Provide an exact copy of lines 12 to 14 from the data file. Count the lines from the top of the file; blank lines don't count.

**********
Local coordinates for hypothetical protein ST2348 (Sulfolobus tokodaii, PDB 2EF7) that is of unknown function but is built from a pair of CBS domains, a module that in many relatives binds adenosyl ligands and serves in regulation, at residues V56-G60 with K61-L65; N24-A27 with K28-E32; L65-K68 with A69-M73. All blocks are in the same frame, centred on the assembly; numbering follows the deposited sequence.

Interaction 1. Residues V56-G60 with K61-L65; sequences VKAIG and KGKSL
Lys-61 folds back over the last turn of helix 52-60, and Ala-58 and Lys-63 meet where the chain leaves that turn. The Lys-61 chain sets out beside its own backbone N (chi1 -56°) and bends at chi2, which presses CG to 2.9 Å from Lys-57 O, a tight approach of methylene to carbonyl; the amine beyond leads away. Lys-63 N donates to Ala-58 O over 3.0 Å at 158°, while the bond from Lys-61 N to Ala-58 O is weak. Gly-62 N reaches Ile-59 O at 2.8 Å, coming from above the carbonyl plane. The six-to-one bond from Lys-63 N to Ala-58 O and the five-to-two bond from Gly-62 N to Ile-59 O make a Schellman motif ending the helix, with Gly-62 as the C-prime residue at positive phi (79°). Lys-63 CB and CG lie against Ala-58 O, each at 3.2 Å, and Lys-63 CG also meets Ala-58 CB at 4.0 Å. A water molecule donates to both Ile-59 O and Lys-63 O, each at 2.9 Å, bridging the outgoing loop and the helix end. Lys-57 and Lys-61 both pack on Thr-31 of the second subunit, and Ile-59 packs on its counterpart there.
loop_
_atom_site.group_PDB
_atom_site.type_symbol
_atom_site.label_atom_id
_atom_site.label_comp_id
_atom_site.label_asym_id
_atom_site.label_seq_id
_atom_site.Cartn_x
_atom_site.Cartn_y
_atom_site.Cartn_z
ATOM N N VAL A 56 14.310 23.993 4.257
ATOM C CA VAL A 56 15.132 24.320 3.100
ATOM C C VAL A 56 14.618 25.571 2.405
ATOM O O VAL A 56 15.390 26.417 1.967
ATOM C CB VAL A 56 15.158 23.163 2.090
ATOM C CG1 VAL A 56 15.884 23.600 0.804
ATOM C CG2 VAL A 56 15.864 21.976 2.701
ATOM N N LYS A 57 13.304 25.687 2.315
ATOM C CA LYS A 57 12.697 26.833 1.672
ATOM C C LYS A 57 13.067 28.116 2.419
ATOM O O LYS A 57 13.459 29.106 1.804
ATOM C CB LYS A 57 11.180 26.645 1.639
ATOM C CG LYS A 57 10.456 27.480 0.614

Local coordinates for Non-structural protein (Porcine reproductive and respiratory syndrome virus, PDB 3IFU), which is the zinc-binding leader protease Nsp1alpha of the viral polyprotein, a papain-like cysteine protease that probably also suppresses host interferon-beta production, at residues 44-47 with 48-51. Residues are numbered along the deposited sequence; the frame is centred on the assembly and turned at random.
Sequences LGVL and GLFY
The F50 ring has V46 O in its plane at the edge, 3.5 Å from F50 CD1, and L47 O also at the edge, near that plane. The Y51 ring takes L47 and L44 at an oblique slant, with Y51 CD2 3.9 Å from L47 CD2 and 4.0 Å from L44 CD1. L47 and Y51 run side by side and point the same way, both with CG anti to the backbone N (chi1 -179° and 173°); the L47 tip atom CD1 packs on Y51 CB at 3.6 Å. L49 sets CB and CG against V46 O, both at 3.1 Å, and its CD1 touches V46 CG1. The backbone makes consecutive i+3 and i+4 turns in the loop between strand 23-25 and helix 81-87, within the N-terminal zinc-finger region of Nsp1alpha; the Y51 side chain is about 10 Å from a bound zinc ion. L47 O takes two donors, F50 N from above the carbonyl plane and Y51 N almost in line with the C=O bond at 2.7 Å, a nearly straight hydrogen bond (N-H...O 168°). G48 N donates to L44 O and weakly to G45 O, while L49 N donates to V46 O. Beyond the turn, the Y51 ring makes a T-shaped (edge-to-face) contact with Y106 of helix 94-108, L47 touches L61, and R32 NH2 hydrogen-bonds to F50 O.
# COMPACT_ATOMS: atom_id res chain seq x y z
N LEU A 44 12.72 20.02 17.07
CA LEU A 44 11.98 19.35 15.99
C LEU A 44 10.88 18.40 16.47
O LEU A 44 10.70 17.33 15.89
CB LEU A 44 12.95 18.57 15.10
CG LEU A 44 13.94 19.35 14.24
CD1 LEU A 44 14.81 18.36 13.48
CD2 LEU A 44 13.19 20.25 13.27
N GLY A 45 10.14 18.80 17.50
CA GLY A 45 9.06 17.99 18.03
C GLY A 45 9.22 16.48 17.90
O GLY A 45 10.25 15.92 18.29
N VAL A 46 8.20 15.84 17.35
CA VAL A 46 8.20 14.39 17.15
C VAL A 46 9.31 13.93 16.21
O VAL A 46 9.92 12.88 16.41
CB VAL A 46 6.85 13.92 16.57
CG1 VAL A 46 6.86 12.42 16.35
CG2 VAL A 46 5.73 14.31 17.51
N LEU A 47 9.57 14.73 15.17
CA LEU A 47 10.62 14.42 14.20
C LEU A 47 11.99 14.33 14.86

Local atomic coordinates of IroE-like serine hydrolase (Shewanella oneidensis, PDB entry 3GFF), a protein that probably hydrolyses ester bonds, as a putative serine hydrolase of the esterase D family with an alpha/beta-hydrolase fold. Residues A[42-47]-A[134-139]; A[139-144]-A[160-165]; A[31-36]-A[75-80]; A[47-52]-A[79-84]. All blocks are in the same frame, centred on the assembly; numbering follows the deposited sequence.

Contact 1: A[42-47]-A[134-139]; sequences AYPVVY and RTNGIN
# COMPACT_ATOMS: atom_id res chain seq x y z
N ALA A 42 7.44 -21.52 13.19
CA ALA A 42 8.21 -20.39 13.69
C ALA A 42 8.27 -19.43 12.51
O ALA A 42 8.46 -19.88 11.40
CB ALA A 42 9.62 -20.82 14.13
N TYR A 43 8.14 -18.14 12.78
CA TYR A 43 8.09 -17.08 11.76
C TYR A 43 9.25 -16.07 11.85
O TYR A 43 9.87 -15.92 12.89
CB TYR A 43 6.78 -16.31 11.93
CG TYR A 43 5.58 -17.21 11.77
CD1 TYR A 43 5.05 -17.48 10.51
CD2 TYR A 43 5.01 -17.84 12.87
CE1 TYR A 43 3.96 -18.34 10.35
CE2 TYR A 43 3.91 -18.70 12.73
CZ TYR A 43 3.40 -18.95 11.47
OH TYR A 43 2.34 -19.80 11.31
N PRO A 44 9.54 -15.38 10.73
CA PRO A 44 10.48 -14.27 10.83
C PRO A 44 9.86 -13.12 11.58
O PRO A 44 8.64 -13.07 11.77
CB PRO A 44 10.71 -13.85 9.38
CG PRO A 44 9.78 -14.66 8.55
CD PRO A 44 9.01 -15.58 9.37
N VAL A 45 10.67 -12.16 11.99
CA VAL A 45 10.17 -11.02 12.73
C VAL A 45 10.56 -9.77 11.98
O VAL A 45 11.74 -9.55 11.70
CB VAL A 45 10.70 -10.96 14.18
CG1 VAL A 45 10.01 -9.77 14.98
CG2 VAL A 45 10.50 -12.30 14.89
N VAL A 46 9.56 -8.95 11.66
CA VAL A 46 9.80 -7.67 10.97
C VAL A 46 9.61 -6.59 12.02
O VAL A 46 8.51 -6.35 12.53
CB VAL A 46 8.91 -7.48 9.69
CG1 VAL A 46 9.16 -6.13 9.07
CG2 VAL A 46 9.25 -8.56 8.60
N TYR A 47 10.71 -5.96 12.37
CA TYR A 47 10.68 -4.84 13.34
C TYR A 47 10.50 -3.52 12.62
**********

_atom_site.Cartn_y
_atom_site.Cartn_z
ATOM N N VAL A 56 14.310 23.993 4.257